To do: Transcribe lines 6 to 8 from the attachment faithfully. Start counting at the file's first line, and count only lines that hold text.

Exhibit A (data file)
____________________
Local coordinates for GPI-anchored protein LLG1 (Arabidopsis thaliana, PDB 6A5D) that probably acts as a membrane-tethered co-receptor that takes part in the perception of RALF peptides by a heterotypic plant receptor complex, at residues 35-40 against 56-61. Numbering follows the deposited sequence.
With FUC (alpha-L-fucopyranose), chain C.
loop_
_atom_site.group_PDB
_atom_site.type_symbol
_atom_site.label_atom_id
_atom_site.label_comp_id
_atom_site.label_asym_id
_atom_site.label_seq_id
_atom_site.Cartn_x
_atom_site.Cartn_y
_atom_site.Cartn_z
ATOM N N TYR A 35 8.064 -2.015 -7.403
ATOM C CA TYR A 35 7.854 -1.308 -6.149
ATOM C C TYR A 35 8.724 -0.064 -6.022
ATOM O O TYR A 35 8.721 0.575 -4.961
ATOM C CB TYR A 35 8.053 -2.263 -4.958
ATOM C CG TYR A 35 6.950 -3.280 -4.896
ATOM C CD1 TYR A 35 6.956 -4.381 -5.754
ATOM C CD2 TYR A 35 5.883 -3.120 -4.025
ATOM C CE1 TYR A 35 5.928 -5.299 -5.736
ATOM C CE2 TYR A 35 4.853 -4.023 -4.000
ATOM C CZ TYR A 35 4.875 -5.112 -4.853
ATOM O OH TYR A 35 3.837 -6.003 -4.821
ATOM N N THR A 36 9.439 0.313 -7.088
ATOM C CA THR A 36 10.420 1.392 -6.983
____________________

_atom_site.label_atom_id
_atom_site.label_comp_id
_atom_site.label_asym_id